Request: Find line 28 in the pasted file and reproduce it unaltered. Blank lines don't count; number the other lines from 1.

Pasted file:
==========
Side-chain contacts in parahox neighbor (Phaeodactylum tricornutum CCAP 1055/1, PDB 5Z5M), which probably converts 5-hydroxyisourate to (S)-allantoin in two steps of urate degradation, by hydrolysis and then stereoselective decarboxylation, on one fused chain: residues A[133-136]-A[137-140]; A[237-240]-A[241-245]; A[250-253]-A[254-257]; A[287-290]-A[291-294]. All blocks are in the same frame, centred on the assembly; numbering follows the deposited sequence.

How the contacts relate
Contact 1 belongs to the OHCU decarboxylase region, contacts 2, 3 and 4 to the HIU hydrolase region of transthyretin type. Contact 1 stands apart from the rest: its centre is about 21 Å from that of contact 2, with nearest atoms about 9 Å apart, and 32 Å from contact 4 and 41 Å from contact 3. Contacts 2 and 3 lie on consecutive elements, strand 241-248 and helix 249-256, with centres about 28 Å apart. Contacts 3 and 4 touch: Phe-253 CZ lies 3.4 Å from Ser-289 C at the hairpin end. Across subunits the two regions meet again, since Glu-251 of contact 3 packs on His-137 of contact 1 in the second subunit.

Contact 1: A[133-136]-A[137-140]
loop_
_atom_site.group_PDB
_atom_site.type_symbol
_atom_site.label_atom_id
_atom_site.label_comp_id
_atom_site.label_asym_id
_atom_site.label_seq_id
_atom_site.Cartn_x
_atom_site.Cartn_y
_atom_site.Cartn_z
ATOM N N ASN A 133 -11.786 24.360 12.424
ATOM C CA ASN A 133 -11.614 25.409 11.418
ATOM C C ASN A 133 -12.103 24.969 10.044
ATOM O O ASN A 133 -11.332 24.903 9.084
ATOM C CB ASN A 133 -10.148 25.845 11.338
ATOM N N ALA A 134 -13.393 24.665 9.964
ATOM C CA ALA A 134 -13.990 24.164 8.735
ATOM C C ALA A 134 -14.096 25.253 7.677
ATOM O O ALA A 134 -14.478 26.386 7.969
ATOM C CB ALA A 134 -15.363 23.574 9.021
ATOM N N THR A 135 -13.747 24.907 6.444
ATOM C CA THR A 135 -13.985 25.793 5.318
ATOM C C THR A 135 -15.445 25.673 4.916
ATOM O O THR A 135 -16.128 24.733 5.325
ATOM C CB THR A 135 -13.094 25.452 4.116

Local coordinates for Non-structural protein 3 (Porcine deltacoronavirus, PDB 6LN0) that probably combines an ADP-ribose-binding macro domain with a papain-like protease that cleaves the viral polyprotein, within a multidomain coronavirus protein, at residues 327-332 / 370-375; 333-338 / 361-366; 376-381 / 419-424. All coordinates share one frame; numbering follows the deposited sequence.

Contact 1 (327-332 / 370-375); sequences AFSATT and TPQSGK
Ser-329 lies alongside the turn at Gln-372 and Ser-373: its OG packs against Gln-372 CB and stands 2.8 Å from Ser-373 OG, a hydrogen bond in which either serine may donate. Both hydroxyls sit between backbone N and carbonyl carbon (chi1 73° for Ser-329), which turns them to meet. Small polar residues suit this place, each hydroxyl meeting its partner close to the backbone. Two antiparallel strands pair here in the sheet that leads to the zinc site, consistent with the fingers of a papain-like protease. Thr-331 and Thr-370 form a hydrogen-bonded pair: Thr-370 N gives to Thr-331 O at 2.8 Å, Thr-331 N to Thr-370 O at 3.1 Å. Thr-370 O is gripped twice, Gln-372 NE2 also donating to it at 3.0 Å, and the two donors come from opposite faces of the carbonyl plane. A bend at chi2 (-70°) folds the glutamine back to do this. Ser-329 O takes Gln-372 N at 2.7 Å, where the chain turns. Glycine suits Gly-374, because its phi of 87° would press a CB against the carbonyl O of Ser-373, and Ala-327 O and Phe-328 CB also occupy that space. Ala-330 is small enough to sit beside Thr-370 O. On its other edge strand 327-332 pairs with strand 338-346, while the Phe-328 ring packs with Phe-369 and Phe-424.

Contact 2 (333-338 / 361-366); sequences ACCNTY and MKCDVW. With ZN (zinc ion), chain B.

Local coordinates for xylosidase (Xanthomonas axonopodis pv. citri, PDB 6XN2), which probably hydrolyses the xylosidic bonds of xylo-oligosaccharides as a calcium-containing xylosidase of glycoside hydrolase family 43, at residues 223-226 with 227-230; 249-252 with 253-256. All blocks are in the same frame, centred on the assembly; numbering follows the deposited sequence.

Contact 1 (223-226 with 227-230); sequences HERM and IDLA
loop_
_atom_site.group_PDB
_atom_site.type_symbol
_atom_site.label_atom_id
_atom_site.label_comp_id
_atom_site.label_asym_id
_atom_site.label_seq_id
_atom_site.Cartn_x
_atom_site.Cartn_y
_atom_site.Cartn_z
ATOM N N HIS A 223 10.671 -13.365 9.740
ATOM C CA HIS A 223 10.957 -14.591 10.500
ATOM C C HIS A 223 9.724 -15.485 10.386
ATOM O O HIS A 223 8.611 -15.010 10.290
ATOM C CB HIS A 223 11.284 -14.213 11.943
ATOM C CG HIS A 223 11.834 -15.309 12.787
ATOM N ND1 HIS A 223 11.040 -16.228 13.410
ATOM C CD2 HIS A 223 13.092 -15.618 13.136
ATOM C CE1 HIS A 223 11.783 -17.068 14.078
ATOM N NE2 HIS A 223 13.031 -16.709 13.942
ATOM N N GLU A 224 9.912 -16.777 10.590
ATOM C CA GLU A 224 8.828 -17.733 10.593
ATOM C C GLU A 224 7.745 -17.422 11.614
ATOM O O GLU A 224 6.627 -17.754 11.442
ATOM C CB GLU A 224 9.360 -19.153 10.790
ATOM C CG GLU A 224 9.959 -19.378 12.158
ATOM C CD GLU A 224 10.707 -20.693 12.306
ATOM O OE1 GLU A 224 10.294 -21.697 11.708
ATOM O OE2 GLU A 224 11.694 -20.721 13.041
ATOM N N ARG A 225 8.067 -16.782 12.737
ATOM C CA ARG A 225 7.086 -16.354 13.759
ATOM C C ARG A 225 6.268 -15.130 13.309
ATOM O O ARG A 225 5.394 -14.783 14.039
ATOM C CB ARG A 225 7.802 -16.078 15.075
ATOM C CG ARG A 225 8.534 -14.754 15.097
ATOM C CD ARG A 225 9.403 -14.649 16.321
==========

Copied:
ATOM O O THR A 135 -16.128 24.733 5.325